I’ve never seen this hexagon guide for page layout before:
Renown graphic designer Stefan Sagmeister rose to the occasion when asked about the relationship between storytelling and design. His response? [“You are not a storyteller.”][ss] (Watch the video to understand his argument, which is frank, and filled with colorful language.) The video was created by FITC, a Canadian event production company, and is part of a series on storytelling.
Essentially, Sagmeister calls “bullshit” on the idea that designers are storytellers: a roller coaster designer doesn’t tell stories, and if they think that is what they do, then they are not going to be very good at their job. The reaction from the graphic design community has mostly been to call “bullshit” on Sagmeister, which, I think, largely misses his provocation: by focusing on our current era’s obsession with the buzzwords of stories and storytelling, people who don’t tell stories are missing opportunities to do what it is their media/modality does best.
As I noted in my original comment on [the Vimeo page][ss], while Sagmeister’s language and comparisons might be over the top, his point is essentially that stories are things made out of words that seek to capture some dimension of human experience, especially the temporal nature of our experience. Other artists/designers create other kinds of experiences, but they are not with words. And that’s not a bad thing.
An architect who creates a space that invites exploration is not telling a story, but, er, creating a space within which many kinds of stories may unfold, because many different kinds of humans will experience that space in many different kinds of ways. And this is something to be celebrated: architects have, for example, a much better chance of creating an experience of the sublime than a storyteller ever will.
Think of it that way: why would a graphic designer, or anyone else not limited by words, want to limit what they are doing to the telling of a story? Shouldn’t you be working with that dimension of human experience that your media/modality most clearly addresses? As humans, we are always experiencing the world, some times, for a variety of reasons, that experience coheres into a particular experience, an experience, that we are later able to re-present to others using words — because for a long time the only portable way we had of re-presenting experiences was with words. But now we have images and video and audio and even combinations of all those things.
By casting ourselves as storytellers, we are leaping to only one possible conclusion of the things we create, and possibly missing the possibilities inherent in the things themselves.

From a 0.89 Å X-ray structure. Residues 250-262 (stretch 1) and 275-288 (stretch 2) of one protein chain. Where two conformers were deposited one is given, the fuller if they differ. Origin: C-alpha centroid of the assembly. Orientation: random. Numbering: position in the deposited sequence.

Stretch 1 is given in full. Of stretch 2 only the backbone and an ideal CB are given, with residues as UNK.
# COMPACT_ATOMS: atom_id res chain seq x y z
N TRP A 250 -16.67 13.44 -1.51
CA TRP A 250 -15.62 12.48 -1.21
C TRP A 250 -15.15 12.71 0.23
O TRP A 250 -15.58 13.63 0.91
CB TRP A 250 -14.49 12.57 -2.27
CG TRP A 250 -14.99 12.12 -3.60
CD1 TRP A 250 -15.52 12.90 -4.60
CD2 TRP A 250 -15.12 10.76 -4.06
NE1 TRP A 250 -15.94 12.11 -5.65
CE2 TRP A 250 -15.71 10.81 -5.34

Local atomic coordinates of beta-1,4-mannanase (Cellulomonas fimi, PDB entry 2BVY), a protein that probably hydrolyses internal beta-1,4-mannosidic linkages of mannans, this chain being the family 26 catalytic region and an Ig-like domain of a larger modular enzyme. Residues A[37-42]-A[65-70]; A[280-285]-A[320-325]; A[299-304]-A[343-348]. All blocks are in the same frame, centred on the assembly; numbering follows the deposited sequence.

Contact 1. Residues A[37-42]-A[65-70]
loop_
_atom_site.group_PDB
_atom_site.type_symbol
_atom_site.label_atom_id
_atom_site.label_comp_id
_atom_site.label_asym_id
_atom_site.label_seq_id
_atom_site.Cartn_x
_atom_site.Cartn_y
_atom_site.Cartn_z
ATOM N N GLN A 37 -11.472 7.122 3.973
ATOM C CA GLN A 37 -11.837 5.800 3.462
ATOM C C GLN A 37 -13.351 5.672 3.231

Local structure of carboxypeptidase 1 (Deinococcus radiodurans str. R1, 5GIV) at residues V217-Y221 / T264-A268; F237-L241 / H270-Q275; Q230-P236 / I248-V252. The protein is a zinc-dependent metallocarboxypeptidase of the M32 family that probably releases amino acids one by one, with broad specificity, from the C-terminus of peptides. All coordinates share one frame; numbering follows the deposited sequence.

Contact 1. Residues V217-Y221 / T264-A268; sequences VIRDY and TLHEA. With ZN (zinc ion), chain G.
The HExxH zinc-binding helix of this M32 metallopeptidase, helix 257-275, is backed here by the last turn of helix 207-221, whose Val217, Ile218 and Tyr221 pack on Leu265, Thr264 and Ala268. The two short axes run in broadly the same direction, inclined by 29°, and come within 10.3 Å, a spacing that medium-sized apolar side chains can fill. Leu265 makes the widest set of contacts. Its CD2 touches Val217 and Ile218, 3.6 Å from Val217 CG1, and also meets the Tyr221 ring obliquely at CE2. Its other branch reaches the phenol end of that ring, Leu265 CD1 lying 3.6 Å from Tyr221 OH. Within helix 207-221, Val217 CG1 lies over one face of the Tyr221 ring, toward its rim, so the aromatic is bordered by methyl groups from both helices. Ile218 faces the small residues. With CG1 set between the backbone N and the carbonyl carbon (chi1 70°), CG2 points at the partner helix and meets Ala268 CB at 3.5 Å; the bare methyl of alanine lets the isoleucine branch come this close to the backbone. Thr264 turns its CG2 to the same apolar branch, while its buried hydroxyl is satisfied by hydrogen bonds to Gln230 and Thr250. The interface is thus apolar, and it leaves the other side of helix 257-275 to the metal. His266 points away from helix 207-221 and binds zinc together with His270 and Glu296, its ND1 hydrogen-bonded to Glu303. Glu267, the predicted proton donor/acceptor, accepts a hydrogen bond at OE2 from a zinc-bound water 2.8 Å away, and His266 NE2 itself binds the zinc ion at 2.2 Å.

_Nature_ has compiled several dozen of its “Points of View” columns into a [single list] that, if you were to work through it, be a reasonable introduction to graphic design. As I’ve said before, [design matters], so if all of that overwhelms you, then please do consider working with someone who has some experience in design. All your efforts to communicate your data and your analysis more effectively will provide a return, if only because you will undoubtedly glimpse new patterns, new possibilities for analysis while doing the design.
And, for the record, I like the architectural word *projection* better than *visualization*, which is probably still better than *infographic*.
[single list]: http://blogs.nature.com/methagora/2013/07/data-visualization-points-of-view.html
[design matters]: http://johnlaudun.org/20130314-design-matters/
A graphic designer has taken a collection of client responses and turned them into appropriately-themed posters. It reminds me of my design days. [See it](http://imgur.com/a/2lt4r).
Does anyone else remember Akbar and Jeff? I think I even remember their [turn] as Apple spokesmen, of a kind.
This graphic design archive from the forties and fifties is the direct result of my great aunt’s impeccable collecting of diverse materials from her life and preserving them in carefully arranged boxes and drawers. In the final years of her life, she shared a number of these items with me, and, in tribute to her, I have begun to scan them and upload them to an archive named in her honor. All copyrights, where there are any, reside with the original owners, but for those, like me, interested in the history of graphic design and also interested in historical artifacts as inspiration for innovation in the present, I hope this collection proves useful.
[The complete set is on Flickr](http://www.flickr.com/photos/johnlaudun/sets/72157632964606318/).
Thank you, Aunt Anne. (If you want to know more about her, here is [my eulogy](http://johnlaudun.org/20040202-anne-laudun-mayfield/) from nine years ago.)